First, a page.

Book Review Tuesday

Lots of great books this week! Read the book reviews below, and learn more about my favorite reads:

49946473. sx318

The Cat Man of Aleppo by Irene Latham and Karim Shamsi-Basha (picture book)
Gr. 2-4. While many were fleeing war torn Aleppo, Mohammad Alaa Aljaleel stayed behind, working as an emergency responder. In addition to saving human lives, he soon realized that the cats of the city also needed help. Abandoned when their families fled or were killed, the pets were desperate and hungry. Alijaeel used the little resources available to create a sanctuary for lost animals and a spot of joy in the city.

A moving, beautiful, true story showing the strength and kindness of people around the world.

52516332. sx318 sy475

Clap When You Land by Elizabeth Acevedo (teen)
Gr. 8+. Camino Rios loves the summers she spends with her father when he visits the Dominican Republic. They both spend hours at the beach, enjoying the water and talking about Camino’s dreams to go to college in the United States and become a doctor.

Yahaira Rios doesn’t see her father as often as she would like. They used to be close, particularly when practicing for Yahaira’s highly competitive chess tournaments. But a few months ago, Yahaira discovered a marriage certificate in her dad’s papers–a marriage certificate between her father and a woman who isn’t Yahaira’s mother.

Their worlds collide when their father’s plane crashes on its way to the Dominican Republic. While mourning their father and comforting their loved ones, Camino and Yahaira learn about each other–their father’s other daughter. Emotions soar as the girls re-examine their world through the lens of the very complicated man that they both loved.

Elizabeth Acevedo is brilliant. The emotions depicted in her verse carry an amazing story–from both girls’ mourning to their fears for the future and their confusion, hurt, and hope when they discover one another. The connections to a very real plane crash make this all the more meaningful. A must read!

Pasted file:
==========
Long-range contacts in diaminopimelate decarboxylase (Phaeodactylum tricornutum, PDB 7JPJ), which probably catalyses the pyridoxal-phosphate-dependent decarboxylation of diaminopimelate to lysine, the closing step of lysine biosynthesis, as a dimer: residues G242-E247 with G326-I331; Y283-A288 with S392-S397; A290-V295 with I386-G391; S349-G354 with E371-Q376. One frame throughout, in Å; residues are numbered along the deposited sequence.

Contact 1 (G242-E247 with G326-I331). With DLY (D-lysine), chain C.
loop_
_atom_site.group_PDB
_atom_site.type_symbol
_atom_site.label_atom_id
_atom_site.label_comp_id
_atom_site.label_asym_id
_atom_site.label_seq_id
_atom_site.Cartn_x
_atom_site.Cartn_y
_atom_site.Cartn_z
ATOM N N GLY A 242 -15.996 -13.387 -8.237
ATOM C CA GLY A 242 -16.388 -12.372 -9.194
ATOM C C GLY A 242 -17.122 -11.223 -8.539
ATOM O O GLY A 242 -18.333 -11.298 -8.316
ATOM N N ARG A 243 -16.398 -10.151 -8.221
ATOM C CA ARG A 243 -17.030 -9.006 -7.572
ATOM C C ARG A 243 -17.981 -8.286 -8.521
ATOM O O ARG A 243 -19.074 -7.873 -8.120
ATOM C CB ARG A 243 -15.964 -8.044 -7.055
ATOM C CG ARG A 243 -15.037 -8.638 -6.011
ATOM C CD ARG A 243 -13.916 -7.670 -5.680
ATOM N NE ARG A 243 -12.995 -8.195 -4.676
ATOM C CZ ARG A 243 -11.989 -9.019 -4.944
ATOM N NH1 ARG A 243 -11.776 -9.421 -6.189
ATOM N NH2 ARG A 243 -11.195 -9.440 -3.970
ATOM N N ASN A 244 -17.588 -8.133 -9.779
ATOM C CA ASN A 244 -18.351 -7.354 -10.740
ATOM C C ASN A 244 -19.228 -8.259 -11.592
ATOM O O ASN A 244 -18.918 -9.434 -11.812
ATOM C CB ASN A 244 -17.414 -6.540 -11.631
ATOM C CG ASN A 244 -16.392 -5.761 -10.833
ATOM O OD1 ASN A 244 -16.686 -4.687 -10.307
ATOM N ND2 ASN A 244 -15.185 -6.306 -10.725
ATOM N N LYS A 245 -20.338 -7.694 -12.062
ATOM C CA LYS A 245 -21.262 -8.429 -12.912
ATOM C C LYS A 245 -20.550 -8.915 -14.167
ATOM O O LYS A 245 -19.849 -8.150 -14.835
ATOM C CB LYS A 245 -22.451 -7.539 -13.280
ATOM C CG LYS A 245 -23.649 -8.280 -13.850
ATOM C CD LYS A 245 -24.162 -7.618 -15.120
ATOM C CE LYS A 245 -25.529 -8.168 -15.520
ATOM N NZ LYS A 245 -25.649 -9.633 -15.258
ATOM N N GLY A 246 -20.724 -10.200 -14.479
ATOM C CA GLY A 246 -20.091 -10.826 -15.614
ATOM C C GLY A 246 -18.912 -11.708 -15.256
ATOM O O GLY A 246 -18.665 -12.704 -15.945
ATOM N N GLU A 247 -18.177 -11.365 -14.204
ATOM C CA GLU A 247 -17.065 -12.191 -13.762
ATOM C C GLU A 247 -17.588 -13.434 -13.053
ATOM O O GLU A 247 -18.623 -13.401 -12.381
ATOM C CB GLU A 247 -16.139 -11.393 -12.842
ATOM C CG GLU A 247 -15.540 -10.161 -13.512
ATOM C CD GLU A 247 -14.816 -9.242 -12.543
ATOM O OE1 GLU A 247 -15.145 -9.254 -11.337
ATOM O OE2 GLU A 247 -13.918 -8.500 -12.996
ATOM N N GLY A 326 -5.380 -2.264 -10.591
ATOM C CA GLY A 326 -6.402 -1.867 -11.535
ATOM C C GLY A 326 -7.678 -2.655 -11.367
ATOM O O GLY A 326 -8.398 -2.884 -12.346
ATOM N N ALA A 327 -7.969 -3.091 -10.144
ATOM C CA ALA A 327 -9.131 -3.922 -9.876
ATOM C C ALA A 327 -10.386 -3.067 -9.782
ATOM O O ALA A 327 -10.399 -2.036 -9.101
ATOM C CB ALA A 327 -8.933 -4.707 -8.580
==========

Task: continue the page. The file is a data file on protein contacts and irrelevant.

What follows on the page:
44286258. sy475

The Henna Wars by Adiba Jaigirdar (teen)
Gr. 8+. Nishat’s parents tell her that Muslim girls simply aren’t lesbians–so liking girls isn’t an option. Nishat is angry about hiding who she is, but she also doesn’t want to lose her family. Nishat is struggling to figure out how to make her parents come to terms with her sexuality, but things become much more complicated when Flavia moves back into town. Flavia and Nishat knew each other when they were young, but now that they are older, something more than friendship sparks between them.

Flavia is cousins (and friends) with Nishat’s sworn enemy though, and the two girls struggle to have a conversation. Nishat is trying to come up with a way to make things work when Flavia decides to create a henna business for a school competition. Flavia is appropriating Nishat’s culture for profit, and Flavia doesn’t see the problem. Soon, a budding romance turns into a business war filled with sabotage and anger.

I loved the representation in this book, including Nishat’s struggles with her identity and her family. The nuances of Nishat’s relationship with her sister and her friends, as well as her feelings for Flavia, carry the book. I did struggle with the discussion (or lack thereof) of cultural appropriation. Nishat is rightfully upset about Flavia making a business around something that is attached to a culture she doesn’t belong to, but Nishat never fully explains her feelings. This issue is wrapped up with a little bow when Flavia apologizes–but the apology also doesn’t make it feel like Flavia completely understands (she makes no effort to actually correct the problem).


How to They/Them: A Visual Guide to Nonbinary Pronouns and the World of Gender Fluidity by Stuart Getty (nonfiction)
Gr. 6+. Learn about the differences between sex assigned at birth, gender identity, and sexual orientation in a fun, humorous guide.

This book was delightful! The book is designed in a way that is appealing to look at and makes you want to keep reading. The text is humorous and disarming–not here to preach but here to teach and engage (though preaching is sometimes needed when talking about pronouns). While the guide feels simple, its content is deep and centered in the idea that everyone deserves the freedom to be themselves.

36064859. sx318

I’m Not a Girl by Maddox Lyons (picture book)